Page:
Some time ago I discovered that I didn't like reading "the news" very much. Perhaps this resulted from reading too many British newspapers, which don't try very hard to disguise their angle on a story. Some are pro-monarchy, some are pro-business, some are pro-Left, some are pro-Right. You choose the paper that matches your bias.
In the United States, we still pretend to be unbiased. I'm not sure why. I'll occasionally get comments on this blog accusing me of bias in favor of Apple, against Microsoft, or whatever. Of course they're right. I make no attempt to hide it. I find blogs refreshing precisely because, as a general rule, they make no attempt to mask bias. This is what I want: Transparency, not some purportedly clinical examination of "news." I don't believe the latter is possible.
Take a look to the right. CNET clearly displays my bias, as it does for all of its outside bloggers. See the disclosure link? Now go to one of CNET's writers and bloggers' pages, that of Ian Fried, in this case: No disclosure page.
Presumably this is because these writers aren't biased? That they have miraculously managed to live on this planet for a few decades as a tabula rosa, writing the world as it sees itself? Let me pause while I snicker into my sleeve.
We don't read these excellent writers because they lack bias. We read them precisely because of their biases. It's the commentary that makes "news" interesting, and that commentary is always heavily flavored by bias.
Bias isn't the problem. Lack of disclosure of the bias is the problem.
This is what makes Walt Mossberg's Personal Technology column for the Wall Street Journal so great. Anyone that reads it regularly knows that Mossberg is heavily biased. He doesn't try to hide it. In fact, unique among technology writers, he actually discloses his bias:
I am not an objective news reporter, and am not responsible for business coverage of technology companies. I am a subjective opinion columnist, a reviewer of consumer technology products and a commentator on technology issues.
Bravo! Now, this would be even better if he spelled out that he generally prefers Apple to Microsoft, etc., but at least he's making a start. The point is that regular readers know where he stands on issues, and it is precisely when we see his opinion on a product diverge from that bias that the article becomes newsworthy, rather than just confirmatory of the established order of things.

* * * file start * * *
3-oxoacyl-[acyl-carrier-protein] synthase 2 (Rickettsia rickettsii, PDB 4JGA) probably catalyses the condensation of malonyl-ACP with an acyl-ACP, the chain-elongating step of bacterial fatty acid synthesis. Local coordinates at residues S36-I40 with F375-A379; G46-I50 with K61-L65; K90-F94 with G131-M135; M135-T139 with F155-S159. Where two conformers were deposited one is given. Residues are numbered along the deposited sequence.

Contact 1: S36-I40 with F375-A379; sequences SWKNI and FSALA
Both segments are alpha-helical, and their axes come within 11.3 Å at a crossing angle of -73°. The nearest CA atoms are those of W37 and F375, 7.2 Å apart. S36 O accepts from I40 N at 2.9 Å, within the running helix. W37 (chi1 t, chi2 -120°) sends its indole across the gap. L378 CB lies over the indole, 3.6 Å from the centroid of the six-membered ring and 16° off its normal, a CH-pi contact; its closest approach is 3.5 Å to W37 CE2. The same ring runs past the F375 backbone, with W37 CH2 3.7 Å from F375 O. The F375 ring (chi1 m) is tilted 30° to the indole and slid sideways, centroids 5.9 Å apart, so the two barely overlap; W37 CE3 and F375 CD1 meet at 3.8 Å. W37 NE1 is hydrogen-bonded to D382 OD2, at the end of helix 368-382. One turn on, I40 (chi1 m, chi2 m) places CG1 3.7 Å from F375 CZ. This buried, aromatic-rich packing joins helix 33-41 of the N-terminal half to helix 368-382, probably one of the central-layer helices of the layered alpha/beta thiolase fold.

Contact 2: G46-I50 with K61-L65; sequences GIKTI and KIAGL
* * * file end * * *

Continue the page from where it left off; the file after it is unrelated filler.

It's no secret that I love open source, Apple, and Arsenal (football club), and am not a fan of Microsoft's business practices and its stance on open source. Regular readers of this blog expect to see news related to open source, and I'm sure they generally expect to see pro-open source stories. For those new to The Open Road, my disclosure statement alerts them to this. It provides instant context.
Now consider a post I wrote about usability in software, in which I laud Microsoft and chide the open-source development community. On its face, the post may not be interesting, but it becomes so because of my bias. "Wait, this guy doesn't like Microsoft and he thinks open source can do no wrong. Except here he's saying the opposite. Maybe there's something there." Or what if Mossberg riffed on how great the Zune was? We'd take notice.
Bias makes the news interesting, because it adds commentary. Bias provides context to the news, and makes it personal. Bias allows Les Miserables (French revolutionaries are cool!), A Tale of Two Cities (French revolutionaries are whack-jobs!), and The Scarlet Pimpernel (Keep those French revolutionaries away from those sweet, noble families!) to tell different slants on the same or similar things, and yet all be excellent in their own rights.
It is an unfortunate sham to pretend that journalists can morph into robotic automatons that record the news without sham. Instead of trying to suppress it, we should celebrate it...so long as we disclose it.
Tell all the Truth but tell it slant.
I couldn't agree more. Tell it from one's own, personal perspective. I don't care what CNET thinks - I care what Stephen Shankland, Ina Fried, and Charles Cooper think. Perhaps the media would make more money if it spoke person-to-person, rather than pretending to speak automaton-to-mindless sheep.